Tuesday, January 17, 2017

Healthcare Policy Changing. Falsifiable Predictions Wanted.

When the ACA first passed, I remember posing the following challenge: “Ok, ACA supporters, you got your law. Now what’s going to happen? How will the benefits manifest themselves? Make a prediction that we can check. In a few years you should recant if you’re way off. I may take a bet against your prediction, if it’s well-specified enough.”

It would have been interesting to hear people’s actual responses to my question, assuming anyone had thought about it. I was fishing for something like, “Mortality rates will fall for poor minorities by X deaths per 100k population,” or “Diabetes rates will decline by Y%, high blood pressure by Z%, among the currently uninsured population.” The point here is that a healthcare law should somehow affect health, and if it doesn’t noticeably do so it has failed as public policy. It’s fake medicine. The people who were singing the praises of Obamacare should have been willing to make some kind of falsifiable prediction the moment it passed. I took their unwillingness to do so to imply a lack of serious thinking. I never got a meaningful response, nor did I see any prominent pundits or bloggers independently come up with the same idea.

(By the way, it’s not enough for someone to point out that an improving trend has been at work since the law was passed. It could be a pre-existing trend that can’t possibly be attributed to the law. In fact, life expectancy has risen since 2000 so you have to be really careful about attributing any improvements in health to a bill passed in 2010. One has to show that any pre-existing trend has improved above and beyond the trend-line.)

One might have answered something like, “The world is really complicated, and a lot of things affect the overall health of any population. I’m unwilling to make such a prediction.” This would have been an interesting admission. If the major supporters of the ACA thought that the benefits are too small to measure, or so small they would be swamped by noise, they should have at least said so. Some of us think it's unwise to waste massive resources in pursuit of benefits that are speculative or invisible. 

One might have given another sort of answer, something like, “The law would work if implemented, but stupid Republican states will fail to implement it and stupid Republicans in a future Congress will hamstring the law.” I can imagine someone being tempted to issue this hedge, but again this is something that needs to be stated ahead of time. The person giving this kind of answer is predicting failure, and failure based on something endogenous to the system. If the failure of public policy is that predictable, we should oppose such policy. Your political initiative might have worked if it weren’t for that incorrigible opposition party, just as your lunar program might have worked were it not for stupid gravity!

Today it looks like some kind of repeal is imminent, and doomsayers are predicting some kind of blood-bath as people lose their insurance coverage. I seriously doubt it, but I am willing to hear from anyone capable of discussing this at room temperature. What *precisely* do you think will happen?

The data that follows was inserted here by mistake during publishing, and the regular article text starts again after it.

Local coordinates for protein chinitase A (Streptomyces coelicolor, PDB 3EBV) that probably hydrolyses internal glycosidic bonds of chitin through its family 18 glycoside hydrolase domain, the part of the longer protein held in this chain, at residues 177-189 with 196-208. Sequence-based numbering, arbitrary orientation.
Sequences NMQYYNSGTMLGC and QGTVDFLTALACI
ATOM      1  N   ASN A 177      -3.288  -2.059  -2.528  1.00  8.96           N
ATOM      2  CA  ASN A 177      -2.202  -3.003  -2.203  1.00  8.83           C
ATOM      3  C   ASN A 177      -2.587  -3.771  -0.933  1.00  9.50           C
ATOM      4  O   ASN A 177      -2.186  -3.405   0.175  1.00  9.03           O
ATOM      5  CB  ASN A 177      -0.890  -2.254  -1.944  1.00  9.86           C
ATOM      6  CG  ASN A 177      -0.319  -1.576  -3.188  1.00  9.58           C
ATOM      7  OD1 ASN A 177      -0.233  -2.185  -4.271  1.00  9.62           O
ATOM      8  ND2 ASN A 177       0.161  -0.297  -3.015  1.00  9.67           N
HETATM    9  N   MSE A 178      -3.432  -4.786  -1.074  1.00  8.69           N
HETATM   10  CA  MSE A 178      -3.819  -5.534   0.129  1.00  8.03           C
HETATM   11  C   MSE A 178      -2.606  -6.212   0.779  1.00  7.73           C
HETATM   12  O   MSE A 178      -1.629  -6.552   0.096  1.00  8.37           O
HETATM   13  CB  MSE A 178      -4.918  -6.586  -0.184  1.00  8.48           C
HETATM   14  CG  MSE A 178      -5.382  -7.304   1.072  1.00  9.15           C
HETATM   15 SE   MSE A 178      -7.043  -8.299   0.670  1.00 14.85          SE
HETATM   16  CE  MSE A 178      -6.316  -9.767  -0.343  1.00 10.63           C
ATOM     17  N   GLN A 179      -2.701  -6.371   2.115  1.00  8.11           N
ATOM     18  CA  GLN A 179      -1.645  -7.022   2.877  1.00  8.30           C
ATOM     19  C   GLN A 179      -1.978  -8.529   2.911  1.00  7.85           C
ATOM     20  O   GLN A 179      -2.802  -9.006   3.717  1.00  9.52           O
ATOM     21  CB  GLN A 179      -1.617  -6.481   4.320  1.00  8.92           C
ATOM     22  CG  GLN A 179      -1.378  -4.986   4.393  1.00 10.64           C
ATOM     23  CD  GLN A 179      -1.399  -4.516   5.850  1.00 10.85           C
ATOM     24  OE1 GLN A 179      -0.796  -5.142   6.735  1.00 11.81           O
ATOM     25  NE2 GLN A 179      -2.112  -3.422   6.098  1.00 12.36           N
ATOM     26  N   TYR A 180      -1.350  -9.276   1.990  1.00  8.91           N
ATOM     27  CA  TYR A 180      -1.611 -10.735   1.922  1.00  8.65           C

My own view is that health policy doesn’t matter all that much in terms of getting actual health outcomes, although bad policy can certainly be very expensive and saddle us with enormous burdens. The social science is pretty clear on this point. An individual’s “insured status” has little correlation with health after you’ve made the appropriate demographic adjustments; it simply isn’t true that insuring someone grants them “access to healthcare” in a way that makes them healthier. (Or more precisely, a population of such people won’t get healthier; any one such someone might get healthier or sicker. But it’s the population effect, not some individual’s health outcome, that tells you something about causation.) I have a long reading list for anyone who doubts this. Start with Cut Medicine In Half by Robin Hanson, and do go on to read the entire discussion. (Cato Unbound, where the essay was hosted, is a forum. In this particular one there are three other health policy experts who, while they never actually say Hanson is wrong, take issue with his claims.) Read In Excellent Health by Scott Atlas; here is a podcast of him discussing the book on Econtalk. Also check out Overtreated by Shannon Brownlee, Catastrophic Care by David Goldhill, Crisis of Abundance by Arnold Kling, Affordable Excellence: The Singapore Healthcare Story by William A Haseltine, Priceless by John Goodman, and I’m sure I’m forgetting a few others. Also listen to any episode of Russ Robert’s Econtalk that talks about healthcare, especially anything with Arnold Kling or Robin Hanson. Most people balk at the claim that people don’t get healthier when you give them a bunch of free medicine, but I’m on very solid ground here. Go review the literature a little if you're skeptical. I'll wait. Given all this, the obsessive fixation on getting healthcare to “the poor” is misguided. This is mostly not a fight about access to healthcare, but rather about who pays for what and how. 

My own prediction would be something like: Policy tweaks of the "pass/repeal the ACA" kind won't noticeably affect health outcomes (although much larger restructurings might). Policy tweaks that cause patients to face a larger proportion of the bill would result in cost savings with no measurable effect on health outcomes. I could try to be more specific if a specific proposal is on the table. But the people who are predicting disaster from the repeal of a seven-year-old healthcare bill look positively daffy. In terms of evidence-based policy, they don't have a leg to stand on. 

No comments:

Post a Comment